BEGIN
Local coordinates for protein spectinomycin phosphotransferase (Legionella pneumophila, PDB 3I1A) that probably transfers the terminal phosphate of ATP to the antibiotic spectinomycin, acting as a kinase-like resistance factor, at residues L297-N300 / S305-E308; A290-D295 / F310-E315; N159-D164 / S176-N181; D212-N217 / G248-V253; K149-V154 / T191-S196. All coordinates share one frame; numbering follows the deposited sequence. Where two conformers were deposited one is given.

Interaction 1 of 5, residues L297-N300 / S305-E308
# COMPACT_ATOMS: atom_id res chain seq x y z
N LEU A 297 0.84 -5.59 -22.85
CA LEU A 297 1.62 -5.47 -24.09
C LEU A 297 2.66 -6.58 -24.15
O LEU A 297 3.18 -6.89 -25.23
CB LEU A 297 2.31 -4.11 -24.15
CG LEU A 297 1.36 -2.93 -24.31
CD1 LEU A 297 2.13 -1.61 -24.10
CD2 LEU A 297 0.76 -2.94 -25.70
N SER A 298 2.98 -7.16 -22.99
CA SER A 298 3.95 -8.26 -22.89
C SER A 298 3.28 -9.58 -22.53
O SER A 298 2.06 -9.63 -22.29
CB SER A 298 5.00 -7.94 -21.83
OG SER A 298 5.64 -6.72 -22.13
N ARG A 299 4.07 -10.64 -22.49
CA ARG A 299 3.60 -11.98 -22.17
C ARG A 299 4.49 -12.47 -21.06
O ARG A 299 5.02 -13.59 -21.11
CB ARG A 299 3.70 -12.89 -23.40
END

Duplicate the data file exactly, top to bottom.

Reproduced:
Local coordinates for protein spectinomycin phosphotransferase (Legionella pneumophila, PDB 3I1A) that probably transfers the terminal phosphate of ATP to the antibiotic spectinomycin, acting as a kinase-like resistance factor, at residues L297-N300 / S305-E308; A290-D295 / F310-E315; N159-D164 / S176-N181; D212-N217 / G248-V253; K149-V154 / T191-S196. All coordinates share one frame; numbering follows the deposited sequence. Where two conformers were deposited one is given.

Interaction 1 of 5, residues L297-N300 / S305-E308
# COMPACT_ATOMS: atom_id res chain seq x y z
N LEU A 297 0.84 -5.59 -22.85
CA LEU A 297 1.62 -5.47 -24.09
C LEU A 297 2.66 -6.58 -24.15
O LEU A 297 3.18 -6.89 -25.23
CB LEU A 297 2.31 -4.11 -24.15
CG LEU A 297 1.36 -2.93 -24.31
CD1 LEU A 297 2.13 -1.61 -24.10
CD2 LEU A 297 0.76 -2.94 -25.70
N SER A 298 2.98 -7.16 -22.99
CA SER A 298 3.95 -8.26 -22.89
C SER A 298 3.28 -9.58 -22.53
O SER A 298 2.06 -9.63 -22.29
CB SER A 298 5.00 -7.94 -21.83
OG SER A 298 5.64 -6.72 -22.13
N ARG A 299 4.07 -10.64 -22.49
CA ARG A 299 3.60 -11.98 -22.17
C ARG A 299 4.49 -12.47 -21.06
O ARG A 299 5.02 -13.59 -21.11
CB ARG A 299 3.70 -12.89 -23.40